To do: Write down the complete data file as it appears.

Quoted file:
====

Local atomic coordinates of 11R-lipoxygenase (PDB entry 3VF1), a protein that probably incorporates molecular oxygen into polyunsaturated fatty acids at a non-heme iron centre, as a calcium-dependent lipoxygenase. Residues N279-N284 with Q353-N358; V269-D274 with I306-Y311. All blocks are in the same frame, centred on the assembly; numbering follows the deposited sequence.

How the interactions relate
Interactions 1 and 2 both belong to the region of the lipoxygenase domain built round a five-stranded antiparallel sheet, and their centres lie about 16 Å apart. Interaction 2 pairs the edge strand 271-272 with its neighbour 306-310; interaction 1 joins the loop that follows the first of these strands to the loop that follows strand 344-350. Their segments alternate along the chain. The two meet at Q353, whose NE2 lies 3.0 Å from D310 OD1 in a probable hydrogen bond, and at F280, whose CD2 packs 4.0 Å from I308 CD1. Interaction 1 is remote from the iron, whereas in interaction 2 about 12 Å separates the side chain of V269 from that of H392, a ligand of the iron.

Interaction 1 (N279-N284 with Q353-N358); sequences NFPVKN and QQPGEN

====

Local atomic coordinates of 11R-lipoxygenase (PDB entry 3VF1), a protein that probably incorporates molecular oxygen into polyunsaturated fatty acids at a non-heme iron centre, as a calcium-dependent lipoxygenase. Residues N279-N284 with Q353-N358; V269-D274 with I306-Y311. All blocks are in the same frame, centred on the assembly; numbering follows the deposited sequence.

How the interactions relate
Interactions 1 and 2 both belong to the region of the lipoxygenase domain built round a five-stranded antiparallel sheet, and their centres lie about 16 Å apart. Interaction 2 pairs the edge strand 271-272 with its neighbour 306-310; interaction 1 joins the loop that follows the first of these strands to the loop that follows strand 344-350. Their segments alternate along the chain. The two meet at Q353, whose NE2 lies 3.0 Å from D310 OD1 in a probable hydrogen bond, and at F280, whose CD2 packs 4.0 Å from I308 CD1. Interaction 1 is remote from the iron, whereas in interaction 2 about 12 Å separates the side chain of V269 from that of H392, a ligand of the iron.

Interaction 1 (N279-N284 with Q353-N358); sequences NFPVKN and QQPGEN